# Graphical Models: Methods for Data Analysis and Mining. (Book Reviews)

Academic journal article
**By Carey, Vincent J.**

*Journal of the American Statistical Association*
, Vol. 98, No. 461

**Publication:**Journal of the American Statistical Association

**Date:**March 2003

**Volume/issue:**Vol. 98, No. 461

## Article excerpt

Christian BORGELT and Rudolf KRUSE. New York: Wiley, 2002. ISBN 0-470-84337-3. viii+ 358 pp. $79.95 (H).

In their prefatory overview to the volume Applications of Uncertainty Formalisms, Parsons and Hunter (1998) distinguished the three main numerical approaches to approximate reasoning under conditions of uncertainty: probability theory (e.g., Lindley 1975), evidence theory (Dempster 1968), and possibility theory (Zadeh 1978). Graphical Models: Methods for Data Analysis and Mining is a fairly thorough overview of the theory of graphical models, with a focus on the use of possibility measures to characterize uncertainty in the building and interpretation of these models.

The first chapter provides definitions of knowledge discovery in databases (KDD) and data mining, with brief reference lists and URLs for catalogs of related tools. In the second chapter, a five-page sketch of relational algebra and conditional probability is followed by 30 pages on possibility theory and the context model. This includes several simple examples, conducted with special dice, to compare the inferences achievable using probability and possibility measures. [For readers who have not encountered possibility theory, a key characterization is [PI](A U B) = max([PI](A), [PI](B)) and [PI](A ** B) = min({PI](A), [PI](B)), where A and B are any fuzzy subsets of a fuzzy universe governed by a possibility measure [PI].] This chapter is a reasonable mix of formalism and illustrative simple examples.

Chapter 3, "Decomposition," includes a fairly formal treatment of relational algebra sufficient to define the minimal decomposition of a relation. Relational algebra concepts are then connected with binary possibility measures to construct concepts of conditional possibility and conditional relational independence that are analogous to central concepts of probability theory for graphical models. Conditional probability and factorization of probability models are defined, and general possibilistic decompositions are developed. The chapter concludes with a section titled "Possibility versus Probability" that includes the following:

In other words, a marginal probability distribution states "the probability that attribute A has value a is p." This probability is aggregated over all values of all other attributes and thus refers to a one element vector (a). A marginal possibility distribution instead states "the degree of possibility of a value vector with the highest degree of possibility of all tuples in which attribute A has value a is p." That is, it refers to a value vector over all attributes of the universe of discourse, although the values of all attributes other than A are left implicit.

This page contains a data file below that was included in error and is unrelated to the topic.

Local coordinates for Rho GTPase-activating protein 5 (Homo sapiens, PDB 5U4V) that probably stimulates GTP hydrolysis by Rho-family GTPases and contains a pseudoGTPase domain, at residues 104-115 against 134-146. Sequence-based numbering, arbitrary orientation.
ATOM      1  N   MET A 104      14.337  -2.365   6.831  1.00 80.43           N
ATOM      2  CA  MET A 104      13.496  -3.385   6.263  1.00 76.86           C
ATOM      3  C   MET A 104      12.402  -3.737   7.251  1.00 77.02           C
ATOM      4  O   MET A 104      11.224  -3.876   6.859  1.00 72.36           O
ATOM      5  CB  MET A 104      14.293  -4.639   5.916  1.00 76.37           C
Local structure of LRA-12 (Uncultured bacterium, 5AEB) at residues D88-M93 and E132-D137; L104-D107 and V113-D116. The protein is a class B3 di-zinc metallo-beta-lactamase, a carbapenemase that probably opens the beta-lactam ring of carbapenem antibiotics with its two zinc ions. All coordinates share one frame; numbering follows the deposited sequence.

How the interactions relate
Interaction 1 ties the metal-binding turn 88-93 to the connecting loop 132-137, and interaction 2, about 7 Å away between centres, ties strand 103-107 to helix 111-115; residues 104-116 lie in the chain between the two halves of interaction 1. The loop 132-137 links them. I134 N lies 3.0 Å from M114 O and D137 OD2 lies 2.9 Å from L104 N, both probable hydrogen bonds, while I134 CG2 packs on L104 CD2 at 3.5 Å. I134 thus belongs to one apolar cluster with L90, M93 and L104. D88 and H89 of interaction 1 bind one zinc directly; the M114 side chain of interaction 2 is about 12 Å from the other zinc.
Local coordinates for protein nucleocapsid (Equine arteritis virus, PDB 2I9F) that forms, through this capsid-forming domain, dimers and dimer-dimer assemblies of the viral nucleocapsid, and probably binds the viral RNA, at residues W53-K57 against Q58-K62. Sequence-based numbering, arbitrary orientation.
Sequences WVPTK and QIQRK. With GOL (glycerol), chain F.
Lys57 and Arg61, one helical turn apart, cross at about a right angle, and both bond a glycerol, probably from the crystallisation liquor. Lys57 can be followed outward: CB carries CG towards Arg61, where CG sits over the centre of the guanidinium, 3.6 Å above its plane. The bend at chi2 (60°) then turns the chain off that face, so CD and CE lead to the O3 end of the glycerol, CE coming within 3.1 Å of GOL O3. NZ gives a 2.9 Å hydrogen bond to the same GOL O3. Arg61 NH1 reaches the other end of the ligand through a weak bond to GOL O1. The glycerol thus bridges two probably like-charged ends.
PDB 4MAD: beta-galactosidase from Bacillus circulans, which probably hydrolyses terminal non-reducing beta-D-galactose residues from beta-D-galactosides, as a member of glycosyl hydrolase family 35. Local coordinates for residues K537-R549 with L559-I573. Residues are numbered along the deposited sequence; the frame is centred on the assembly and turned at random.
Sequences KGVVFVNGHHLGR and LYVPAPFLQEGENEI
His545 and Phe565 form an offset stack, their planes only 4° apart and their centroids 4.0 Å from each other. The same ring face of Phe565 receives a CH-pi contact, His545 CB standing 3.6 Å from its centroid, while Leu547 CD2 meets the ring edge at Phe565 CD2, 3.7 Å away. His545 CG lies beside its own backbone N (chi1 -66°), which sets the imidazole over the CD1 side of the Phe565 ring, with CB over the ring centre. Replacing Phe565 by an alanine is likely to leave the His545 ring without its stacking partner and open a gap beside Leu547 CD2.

This is perhaps the most focused statement on the contrast between the possibilistic and probabilistic frameworks found in the book. It is followed by discussion of a number of caveats for the possibilistic approach.

Chapter 4 provides a formal treatment of graphical representation of statistical models, including the graphoid axioms, proof (deferred to an Appendix) that conditional possibilistic independence satisfies the semigraphoid axioms, graph theory, Markov properties, evidence propagation, and join-tree propagation.

Chapter 5 is a mainly technical treatment of computing projections of relations and marginalizations of distributions The EM algorithm and some accelerations are presented. Examples are reviewed, but the authors note that they "could not get hold of any real-world dataset containing 'true' imprecise attribute values, i.e., datasets with cases in which for an attribute A a set S [member of](A) with \S\ I and S [not equal to](A) was possible." In other words, the authors had access only to datasets in which imprecision coincided with total missingoess. Public datasets with censored variables are available to remedy this gap.

Chapter 6, "Naive Classifiers," describes the naive Bayes classifier (a graphical model with star-like structure) and its application to the iris dataset. …